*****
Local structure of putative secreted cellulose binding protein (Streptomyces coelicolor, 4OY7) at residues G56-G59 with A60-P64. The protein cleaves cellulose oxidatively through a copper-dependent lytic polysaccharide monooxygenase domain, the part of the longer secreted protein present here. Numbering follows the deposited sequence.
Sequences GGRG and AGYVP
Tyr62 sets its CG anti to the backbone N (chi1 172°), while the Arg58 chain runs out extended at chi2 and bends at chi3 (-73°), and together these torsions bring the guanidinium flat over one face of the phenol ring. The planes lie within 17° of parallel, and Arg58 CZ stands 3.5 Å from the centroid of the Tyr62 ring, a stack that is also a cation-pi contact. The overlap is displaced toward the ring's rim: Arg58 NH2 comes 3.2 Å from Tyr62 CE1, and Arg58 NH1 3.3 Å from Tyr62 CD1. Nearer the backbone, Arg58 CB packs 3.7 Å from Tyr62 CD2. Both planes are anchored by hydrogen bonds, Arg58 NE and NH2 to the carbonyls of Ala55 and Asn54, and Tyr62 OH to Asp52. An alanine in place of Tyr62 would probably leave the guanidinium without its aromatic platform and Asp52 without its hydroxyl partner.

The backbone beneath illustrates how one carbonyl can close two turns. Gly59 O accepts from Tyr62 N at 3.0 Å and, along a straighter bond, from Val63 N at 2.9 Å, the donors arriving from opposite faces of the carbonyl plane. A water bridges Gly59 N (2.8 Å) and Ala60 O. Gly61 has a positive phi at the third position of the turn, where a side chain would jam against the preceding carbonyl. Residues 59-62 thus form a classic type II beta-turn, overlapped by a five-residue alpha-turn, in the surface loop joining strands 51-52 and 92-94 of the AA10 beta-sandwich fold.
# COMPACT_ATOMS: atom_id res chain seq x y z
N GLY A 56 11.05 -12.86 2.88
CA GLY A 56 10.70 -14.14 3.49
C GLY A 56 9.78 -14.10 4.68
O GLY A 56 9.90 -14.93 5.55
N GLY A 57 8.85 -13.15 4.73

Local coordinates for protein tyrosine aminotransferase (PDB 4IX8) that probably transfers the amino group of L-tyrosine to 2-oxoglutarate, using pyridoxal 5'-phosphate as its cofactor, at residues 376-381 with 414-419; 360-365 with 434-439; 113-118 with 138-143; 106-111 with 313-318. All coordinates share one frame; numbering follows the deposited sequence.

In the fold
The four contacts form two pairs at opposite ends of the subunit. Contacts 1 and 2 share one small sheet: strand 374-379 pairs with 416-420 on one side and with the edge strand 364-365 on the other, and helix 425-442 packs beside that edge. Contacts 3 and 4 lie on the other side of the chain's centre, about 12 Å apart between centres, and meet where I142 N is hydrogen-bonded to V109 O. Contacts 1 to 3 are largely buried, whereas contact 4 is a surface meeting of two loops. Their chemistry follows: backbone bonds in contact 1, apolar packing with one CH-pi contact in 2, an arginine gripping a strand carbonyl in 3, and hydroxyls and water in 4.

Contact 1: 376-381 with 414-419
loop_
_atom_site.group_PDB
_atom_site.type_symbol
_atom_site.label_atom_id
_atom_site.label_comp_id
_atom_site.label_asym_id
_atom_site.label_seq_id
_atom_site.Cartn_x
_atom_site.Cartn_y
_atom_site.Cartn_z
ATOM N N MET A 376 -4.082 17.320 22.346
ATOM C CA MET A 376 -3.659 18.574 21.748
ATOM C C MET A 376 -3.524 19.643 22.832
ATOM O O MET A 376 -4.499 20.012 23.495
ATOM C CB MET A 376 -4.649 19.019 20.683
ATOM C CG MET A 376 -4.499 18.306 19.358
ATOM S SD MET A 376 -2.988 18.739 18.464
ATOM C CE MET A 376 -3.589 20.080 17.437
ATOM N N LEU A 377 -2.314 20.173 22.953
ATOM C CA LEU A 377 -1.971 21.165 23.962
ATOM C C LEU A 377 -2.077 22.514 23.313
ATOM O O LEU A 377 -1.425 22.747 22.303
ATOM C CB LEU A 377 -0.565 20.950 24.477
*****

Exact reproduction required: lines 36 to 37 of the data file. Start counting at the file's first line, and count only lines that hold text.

ATOM O O LEU A 377 -1.425 22.747 22.303
ATOM C CB LEU A 377 -0.565 20.950 24.477